We couldn't help snapping a picture of this banner on sale at the same store.





The streets were full of people. In some places you could hardly move. We watched as the Talladega College marching band wove its way through. Most of the buildings were decorated with garlands of green, gold, and purple, and costumed people tossed beads and such to the crowds below. 




Brightly colored wigs were quite popular. These ladies were tossing beaded bras in addition to beads.



Many of the locals were in costume.



I've seen guys just like this one on the wharf in San Francisco. He looks like a statue until he moves!



This was a real statue, one of several famous jazz players in the little courtyard where we had a candy snack.

You may notice I have my purse snugly under my jacket. With so many people around I try to avoid being a victim. Life is more fun that way. When we were at the parade, I think I discouraged a pickpocket that was moving in on Craig. It was just a feeling, the way he looked, and the way he quickly moved away when he saw I was closely watching as he moved towards Craig's wallet pocket. I am not paranoid, just careful.

I was also careful when a man handed me an open can of beer that was fizzing in a strange way. Although Craig was with me, he was not obvious because he was still inside the shop we had just stopped to look at. Was the beer drugged? Did this guy expect to mug an old lady who was alone? Who knows, I smiled, walked on and got rid of it at the next doorway. If I was younger I would think date rape drug, but at my age I thought purse snatcher. 

By the end of the afternoon we had walked up and down Bourbon Street and mingled with the crowds enough, and didn't really feel like staying for another parade. 

As we drove back over Lake Pontchartrain, the sun was setting. The clouds were a delightful pastel pink in the baby blue sky. The water was a lavender color that was a mixed reflection of the sunset colors. Quite beautiful.


I've been to New Orleans before and have been to the French Quarter at a less hectic time. I'm glad to see that life goes on and that Hurricane Katrina did not end the tradition. We didn't seek out any areas of the city that had been damaged, but we did get a glimpse down a few streets and housing complexes that were still boarded up. We also saw areas that were being rebuilt.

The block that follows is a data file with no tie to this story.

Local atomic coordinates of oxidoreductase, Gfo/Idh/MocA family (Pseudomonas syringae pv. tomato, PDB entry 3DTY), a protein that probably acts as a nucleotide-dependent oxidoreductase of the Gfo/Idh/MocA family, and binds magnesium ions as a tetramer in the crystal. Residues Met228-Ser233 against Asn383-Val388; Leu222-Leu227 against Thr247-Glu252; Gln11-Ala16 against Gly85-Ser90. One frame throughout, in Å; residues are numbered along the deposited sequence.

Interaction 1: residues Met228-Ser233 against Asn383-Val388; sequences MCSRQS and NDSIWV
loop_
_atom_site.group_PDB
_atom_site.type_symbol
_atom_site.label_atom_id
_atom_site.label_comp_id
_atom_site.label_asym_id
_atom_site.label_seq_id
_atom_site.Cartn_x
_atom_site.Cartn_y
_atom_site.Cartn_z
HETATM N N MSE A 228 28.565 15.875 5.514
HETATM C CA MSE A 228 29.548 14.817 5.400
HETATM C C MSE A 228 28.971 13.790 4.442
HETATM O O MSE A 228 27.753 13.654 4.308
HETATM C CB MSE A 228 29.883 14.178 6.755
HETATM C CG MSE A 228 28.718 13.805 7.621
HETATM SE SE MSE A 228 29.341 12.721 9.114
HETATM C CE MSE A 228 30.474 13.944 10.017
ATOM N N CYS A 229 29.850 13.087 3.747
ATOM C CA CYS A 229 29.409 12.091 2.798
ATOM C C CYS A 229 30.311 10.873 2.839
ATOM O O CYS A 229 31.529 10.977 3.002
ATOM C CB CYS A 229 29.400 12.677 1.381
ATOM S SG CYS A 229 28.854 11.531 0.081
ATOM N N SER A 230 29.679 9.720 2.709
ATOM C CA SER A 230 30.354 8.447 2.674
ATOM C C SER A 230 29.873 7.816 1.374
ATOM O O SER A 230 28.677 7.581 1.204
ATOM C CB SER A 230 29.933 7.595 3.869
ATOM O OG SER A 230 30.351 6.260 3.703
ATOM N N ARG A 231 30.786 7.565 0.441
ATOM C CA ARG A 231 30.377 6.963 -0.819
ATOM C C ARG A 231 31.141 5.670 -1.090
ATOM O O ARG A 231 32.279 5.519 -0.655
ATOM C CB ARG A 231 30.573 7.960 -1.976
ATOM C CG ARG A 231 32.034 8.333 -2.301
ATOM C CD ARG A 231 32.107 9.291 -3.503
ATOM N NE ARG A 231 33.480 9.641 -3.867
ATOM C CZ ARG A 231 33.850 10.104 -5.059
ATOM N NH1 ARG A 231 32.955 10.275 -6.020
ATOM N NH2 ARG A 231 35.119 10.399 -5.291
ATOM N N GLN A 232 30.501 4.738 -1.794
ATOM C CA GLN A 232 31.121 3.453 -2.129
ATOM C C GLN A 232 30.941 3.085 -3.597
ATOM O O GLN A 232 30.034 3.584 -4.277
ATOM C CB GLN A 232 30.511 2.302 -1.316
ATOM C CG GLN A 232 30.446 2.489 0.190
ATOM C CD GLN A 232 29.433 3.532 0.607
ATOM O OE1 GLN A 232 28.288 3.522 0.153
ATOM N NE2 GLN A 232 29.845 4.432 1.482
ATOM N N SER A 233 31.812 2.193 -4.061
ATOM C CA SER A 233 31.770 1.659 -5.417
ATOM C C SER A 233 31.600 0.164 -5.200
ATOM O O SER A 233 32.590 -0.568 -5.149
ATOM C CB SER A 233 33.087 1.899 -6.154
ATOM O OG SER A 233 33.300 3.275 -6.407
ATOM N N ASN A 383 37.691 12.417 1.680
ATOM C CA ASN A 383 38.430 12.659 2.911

Life goes on. 

Friday, February 13, 2015

Fontainebleau State Park and WWII Museum



We arrived at Fontainebleau State Park a little after 3 PM on Tuesday  It was only 206 miles, and the roads were smooth and the traffic light.








Because our time here will be short, we decided to take a walk after we got here to explore a bit of the park before dinner.


We thought we had seen some very big live oak trees in Georgia and Florida. But the trees at Fontainebleau were even bigger.

Notice how tiny Craig is just to the right of this giant.

In California there has been an epidemic of Sudden Oak Death Syndrome since the 1990s that has killed many of the Live Oaks in the state.   I really hope it never infects the oaks in the American South. These huge trees are a national treasure.

Fontainebleau State Park is on the northeast shore of Lake Pontchartrain.  I remember when the levees failed during Hurricane Katrina in 2005. I knew it was a big lake, but I didn't realize just how big it really is. According to the internet it is 40 miles long and 25 miles wide.

No wonder it destroyed a lot of homes when it flooded sections of New Orleans.



The late afternoon light was very interesting, so I made a companion image our new header. 

There was enough daylight left to take a short walk on a couple of connecting trails along the lake. One was called the Alligator Marsh trail, but it was too chilly out for any alligators to be out of their watery homes. Craig was glad because it was getting dark and he didn't want to step on one by accident.

We drove the 24 mile causeway across the lake to New Orleans on Wednesday with a plan to visit the WWII Museum and take in a couple of evening Mardi Gras parades that were going to be held near the Museum. Although the parking fee was high, $20, we were able to do both without moving the car.